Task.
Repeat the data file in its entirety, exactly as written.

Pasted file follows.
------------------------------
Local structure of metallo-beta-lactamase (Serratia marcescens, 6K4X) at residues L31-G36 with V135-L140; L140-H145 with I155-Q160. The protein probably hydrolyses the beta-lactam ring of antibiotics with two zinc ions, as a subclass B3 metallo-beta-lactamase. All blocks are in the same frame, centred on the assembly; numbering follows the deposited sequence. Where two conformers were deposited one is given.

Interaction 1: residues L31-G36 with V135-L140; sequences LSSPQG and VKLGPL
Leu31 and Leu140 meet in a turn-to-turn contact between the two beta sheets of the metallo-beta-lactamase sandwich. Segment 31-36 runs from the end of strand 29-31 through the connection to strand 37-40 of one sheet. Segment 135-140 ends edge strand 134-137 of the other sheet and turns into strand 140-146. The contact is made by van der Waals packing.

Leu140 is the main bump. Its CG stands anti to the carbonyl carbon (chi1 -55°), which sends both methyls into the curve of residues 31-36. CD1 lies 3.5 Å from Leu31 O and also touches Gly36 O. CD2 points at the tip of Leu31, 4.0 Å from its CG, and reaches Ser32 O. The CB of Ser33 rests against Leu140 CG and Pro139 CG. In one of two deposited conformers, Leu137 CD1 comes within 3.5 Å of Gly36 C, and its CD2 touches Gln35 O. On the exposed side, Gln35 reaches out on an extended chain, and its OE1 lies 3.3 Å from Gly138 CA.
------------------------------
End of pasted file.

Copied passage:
Local structure of metallo-beta-lactamase (Serratia marcescens, 6K4X) at residues L31-G36 with V135-L140; L140-H145 with I155-Q160. The protein probably hydrolyses the beta-lactam ring of antibiotics with two zinc ions, as a subclass B3 metallo-beta-lactamase. All blocks are in the same frame, centred on the assembly; numbering follows the deposited sequence. Where two conformers were deposited one is given.

Interaction 1: residues L31-G36 with V135-L140; sequences LSSPQG and VKLGPL
Leu31 and Leu140 meet in a turn-to-turn contact between the two beta sheets of the metallo-beta-lactamase sandwich. Segment 31-36 runs from the end of strand 29-31 through the connection to strand 37-40 of one sheet. Segment 135-140 ends edge strand 134-137 of the other sheet and turns into strand 140-146. The contact is made by van der Waals packing.

Leu140 is the main bump. Its CG stands anti to the carbonyl carbon (chi1 -55°), which sends both methyls into the curve of residues 31-36. CD1 lies 3.5 Å from Leu31 O and also touches Gly36 O. CD2 points at the tip of Leu31, 4.0 Å from its CG, and reaches Ser32 O. The CB of Ser33 rests against Leu140 CG and Pro139 CG. In one of two deposited conformers, Leu137 CD1 comes within 3.5 Å of Gly36 C, and its CD2 touches Gln35 O. On the exposed side, Gln35 reaches out on an extended chain, and its OE1 lies 3.3 Å from Gly138 CA.